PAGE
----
Bookmark   December 23, 2010 at 11:25PM
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tapla (mid-MI z5b-6a)

I have a somewhat different view re some of the things vlmastra mentioned. Many of you know that I have a lot of experience maintaining plants in small containers. In some cases, I have plants that have been in the same container for >10 years. To a very large degree, when plants outgrow a container, it's either because you want them to and have allowed it, or you don't know how to maintain them at a size that allows them to remain in those small containers.

Maintaining a dish garden requires pruning - period. If you're not pruning, you're not maintaining it, only helping it grow by giving it appropriate amounts of water/fertilizer/light. OK - we have a semantics issue here with the word 'maintain', but you get the point, so I hope you'll allow what I said to be true.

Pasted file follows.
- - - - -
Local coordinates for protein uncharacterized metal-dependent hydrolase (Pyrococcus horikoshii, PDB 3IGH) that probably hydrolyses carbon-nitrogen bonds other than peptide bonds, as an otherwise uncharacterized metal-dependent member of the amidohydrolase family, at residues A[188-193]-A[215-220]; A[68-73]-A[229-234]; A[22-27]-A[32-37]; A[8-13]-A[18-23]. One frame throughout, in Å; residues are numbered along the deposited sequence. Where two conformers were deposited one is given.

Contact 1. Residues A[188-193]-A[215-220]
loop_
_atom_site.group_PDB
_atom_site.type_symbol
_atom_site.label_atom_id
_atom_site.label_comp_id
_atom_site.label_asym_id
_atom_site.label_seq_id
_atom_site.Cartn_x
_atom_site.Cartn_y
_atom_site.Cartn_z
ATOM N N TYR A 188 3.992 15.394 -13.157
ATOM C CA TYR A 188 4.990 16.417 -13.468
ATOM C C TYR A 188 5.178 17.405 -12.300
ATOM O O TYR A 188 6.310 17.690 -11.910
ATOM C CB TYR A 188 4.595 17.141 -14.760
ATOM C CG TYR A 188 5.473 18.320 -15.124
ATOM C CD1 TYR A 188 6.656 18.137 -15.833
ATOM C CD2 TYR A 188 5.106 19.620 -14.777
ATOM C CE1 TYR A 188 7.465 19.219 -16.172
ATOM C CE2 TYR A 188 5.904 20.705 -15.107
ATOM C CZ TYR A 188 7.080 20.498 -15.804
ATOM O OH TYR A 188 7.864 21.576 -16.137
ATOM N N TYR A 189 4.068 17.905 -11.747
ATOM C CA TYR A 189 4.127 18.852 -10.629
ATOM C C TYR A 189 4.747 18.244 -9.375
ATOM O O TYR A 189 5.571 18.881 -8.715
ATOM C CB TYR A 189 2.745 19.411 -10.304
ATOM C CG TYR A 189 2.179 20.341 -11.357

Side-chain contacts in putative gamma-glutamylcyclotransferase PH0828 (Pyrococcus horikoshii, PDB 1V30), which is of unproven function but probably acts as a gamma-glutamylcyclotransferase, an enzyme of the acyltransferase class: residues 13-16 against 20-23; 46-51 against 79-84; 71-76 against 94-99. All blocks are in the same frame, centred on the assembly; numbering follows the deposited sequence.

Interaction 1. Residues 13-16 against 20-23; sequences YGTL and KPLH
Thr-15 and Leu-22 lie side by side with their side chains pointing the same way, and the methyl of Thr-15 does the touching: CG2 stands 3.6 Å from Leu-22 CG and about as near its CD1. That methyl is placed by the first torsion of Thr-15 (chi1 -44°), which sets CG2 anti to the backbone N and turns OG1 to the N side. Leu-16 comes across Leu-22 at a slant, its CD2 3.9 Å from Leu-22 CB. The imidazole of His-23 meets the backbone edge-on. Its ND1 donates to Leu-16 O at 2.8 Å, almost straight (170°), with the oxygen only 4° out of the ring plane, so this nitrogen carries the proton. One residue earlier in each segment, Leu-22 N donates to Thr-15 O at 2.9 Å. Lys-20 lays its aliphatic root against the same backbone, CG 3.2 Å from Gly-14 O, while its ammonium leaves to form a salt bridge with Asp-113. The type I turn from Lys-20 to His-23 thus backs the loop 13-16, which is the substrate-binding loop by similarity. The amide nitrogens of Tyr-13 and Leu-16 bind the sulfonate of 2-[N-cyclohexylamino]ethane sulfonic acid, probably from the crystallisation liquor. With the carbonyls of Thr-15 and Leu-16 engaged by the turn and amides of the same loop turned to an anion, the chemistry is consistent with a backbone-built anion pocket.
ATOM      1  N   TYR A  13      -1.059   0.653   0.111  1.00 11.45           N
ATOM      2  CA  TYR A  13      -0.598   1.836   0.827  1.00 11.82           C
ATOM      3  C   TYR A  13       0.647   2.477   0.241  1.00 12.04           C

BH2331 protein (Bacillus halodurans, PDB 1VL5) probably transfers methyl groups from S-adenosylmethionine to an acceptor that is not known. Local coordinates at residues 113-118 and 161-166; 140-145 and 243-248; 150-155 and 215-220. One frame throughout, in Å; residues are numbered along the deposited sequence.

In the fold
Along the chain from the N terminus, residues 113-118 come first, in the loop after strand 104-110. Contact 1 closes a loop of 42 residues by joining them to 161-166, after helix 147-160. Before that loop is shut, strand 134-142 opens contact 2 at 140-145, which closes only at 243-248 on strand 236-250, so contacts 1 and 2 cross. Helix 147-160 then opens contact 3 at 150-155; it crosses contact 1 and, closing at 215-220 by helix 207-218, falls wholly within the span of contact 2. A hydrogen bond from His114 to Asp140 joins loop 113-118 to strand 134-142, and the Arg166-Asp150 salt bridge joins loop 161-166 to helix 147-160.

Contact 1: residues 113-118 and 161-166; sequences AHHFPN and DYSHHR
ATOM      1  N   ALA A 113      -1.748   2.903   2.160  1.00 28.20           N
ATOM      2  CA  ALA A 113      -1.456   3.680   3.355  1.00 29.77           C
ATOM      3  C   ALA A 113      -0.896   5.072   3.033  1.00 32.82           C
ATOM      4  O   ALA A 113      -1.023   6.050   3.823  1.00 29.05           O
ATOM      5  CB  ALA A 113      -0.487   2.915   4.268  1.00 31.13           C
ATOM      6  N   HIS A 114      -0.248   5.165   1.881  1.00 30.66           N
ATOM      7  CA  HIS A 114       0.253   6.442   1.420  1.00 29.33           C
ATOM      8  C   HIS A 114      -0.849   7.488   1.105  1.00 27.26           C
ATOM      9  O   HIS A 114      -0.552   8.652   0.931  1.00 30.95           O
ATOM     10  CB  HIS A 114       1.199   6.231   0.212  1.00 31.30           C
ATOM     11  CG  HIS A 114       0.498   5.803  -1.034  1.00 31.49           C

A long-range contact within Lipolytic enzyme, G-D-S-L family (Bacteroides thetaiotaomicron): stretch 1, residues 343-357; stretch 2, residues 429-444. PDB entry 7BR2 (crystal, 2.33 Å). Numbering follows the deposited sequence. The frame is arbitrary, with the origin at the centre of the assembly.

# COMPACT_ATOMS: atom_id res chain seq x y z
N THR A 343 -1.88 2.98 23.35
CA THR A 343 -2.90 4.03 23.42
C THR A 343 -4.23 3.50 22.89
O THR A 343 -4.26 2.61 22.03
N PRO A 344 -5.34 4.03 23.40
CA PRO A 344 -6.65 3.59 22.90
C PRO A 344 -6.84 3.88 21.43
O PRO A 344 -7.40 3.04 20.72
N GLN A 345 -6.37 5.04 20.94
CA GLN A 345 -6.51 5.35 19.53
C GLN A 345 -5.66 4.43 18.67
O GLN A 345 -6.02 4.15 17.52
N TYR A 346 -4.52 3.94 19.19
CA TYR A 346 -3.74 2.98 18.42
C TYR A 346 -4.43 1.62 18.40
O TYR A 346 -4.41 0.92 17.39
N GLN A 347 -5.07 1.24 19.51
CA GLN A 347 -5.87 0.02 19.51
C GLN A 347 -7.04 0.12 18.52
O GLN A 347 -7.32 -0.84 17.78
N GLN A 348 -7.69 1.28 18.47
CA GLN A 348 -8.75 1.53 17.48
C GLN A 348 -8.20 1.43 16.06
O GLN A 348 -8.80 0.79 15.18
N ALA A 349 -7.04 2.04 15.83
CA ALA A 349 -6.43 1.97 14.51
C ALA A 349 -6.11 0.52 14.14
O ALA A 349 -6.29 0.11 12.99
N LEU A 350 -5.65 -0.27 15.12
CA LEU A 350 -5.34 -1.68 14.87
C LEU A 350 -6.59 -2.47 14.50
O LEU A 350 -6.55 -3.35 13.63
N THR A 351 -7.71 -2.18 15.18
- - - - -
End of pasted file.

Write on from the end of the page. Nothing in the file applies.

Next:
When you cut a plant back, to some degree you automatically prune the roots. IOW, the plant will balance the volume of fine roots with the size of the transpiring mass above the soil, and for the most part we can consider the transpiring mass to be the foliage. So, KEEPING the volume of foliage in check reduces the root volume and slows growth.

Who cares if the roots get tangled? Lift the entire soil/root mass with all 6 plants in it and go to work. Cut the plants apart and toss them in a bucket of water. One at a time, remove the soil from the roots and prune the roots. Remove mostly large roots if you can, but in many cases you can remove up to 90% of the root mass of a plant and it will recover quickly. Remember, houseplants are houseplants because they are sturdy and tolerate a LOT. At that time, you reduce the top of the plants by cutting back.